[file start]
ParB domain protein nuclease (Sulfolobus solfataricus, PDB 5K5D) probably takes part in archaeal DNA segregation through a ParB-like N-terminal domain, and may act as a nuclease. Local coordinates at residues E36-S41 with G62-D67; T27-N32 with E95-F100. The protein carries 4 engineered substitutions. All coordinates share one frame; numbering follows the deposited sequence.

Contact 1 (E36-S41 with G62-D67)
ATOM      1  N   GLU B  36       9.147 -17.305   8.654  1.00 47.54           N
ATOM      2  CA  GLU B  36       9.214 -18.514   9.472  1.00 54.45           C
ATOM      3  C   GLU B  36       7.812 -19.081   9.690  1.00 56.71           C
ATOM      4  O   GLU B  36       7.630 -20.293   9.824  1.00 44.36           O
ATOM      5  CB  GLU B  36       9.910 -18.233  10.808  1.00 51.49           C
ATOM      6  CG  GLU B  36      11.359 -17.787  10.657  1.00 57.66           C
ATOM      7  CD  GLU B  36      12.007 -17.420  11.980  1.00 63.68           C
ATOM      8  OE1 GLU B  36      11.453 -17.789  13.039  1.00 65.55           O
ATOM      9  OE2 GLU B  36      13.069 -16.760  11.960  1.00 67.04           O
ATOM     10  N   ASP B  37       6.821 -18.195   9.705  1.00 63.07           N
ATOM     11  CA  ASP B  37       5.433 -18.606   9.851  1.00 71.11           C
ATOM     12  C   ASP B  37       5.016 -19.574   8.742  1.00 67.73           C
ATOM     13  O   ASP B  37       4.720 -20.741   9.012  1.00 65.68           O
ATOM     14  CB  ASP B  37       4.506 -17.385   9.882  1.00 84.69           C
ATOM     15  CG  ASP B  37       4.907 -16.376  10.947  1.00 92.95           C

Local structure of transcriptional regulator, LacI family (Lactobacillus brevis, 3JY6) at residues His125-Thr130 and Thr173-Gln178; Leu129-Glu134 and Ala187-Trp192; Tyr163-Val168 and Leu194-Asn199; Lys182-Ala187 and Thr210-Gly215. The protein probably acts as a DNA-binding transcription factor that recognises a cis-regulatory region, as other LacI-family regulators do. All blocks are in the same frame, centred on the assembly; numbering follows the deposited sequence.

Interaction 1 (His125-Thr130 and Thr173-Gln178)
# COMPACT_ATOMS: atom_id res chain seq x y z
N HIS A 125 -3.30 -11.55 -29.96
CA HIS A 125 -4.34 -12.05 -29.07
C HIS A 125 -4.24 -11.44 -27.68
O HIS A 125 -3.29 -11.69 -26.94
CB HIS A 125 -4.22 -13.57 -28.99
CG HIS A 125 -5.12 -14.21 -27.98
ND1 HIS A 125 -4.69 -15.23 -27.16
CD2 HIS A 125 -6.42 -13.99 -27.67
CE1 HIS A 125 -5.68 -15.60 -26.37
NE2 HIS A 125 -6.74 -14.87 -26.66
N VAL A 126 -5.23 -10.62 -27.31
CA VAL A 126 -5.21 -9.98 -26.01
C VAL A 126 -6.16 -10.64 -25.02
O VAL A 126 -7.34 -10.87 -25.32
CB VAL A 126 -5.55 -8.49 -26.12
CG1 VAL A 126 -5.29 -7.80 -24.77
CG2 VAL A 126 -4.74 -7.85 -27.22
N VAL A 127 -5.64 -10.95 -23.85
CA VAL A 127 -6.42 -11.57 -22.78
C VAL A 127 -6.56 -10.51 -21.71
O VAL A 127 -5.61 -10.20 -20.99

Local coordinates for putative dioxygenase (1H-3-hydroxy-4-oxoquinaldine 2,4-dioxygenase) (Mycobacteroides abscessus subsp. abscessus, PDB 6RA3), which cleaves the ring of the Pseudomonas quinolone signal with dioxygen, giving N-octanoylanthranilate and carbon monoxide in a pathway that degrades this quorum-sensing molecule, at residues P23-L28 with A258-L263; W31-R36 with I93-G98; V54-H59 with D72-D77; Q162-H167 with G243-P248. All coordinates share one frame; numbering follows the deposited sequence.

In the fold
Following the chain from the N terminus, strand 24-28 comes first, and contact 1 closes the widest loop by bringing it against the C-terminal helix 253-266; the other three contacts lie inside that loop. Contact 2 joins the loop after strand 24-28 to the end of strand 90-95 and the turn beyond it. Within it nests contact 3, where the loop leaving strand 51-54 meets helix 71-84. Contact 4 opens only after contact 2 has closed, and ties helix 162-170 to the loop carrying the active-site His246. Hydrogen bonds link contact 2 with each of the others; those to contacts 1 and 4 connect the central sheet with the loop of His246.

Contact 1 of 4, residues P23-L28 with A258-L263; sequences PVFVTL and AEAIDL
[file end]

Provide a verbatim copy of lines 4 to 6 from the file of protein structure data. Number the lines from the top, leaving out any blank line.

ATOM      2  CA  GLU B  36       9.214 -18.514   9.472  1.00 54.45           C
ATOM      3  C   GLU B  36       7.812 -19.081   9.690  1.00 56.71           C
ATOM      4  O   GLU B  36       7.630 -20.293   9.824  1.00 44.36           O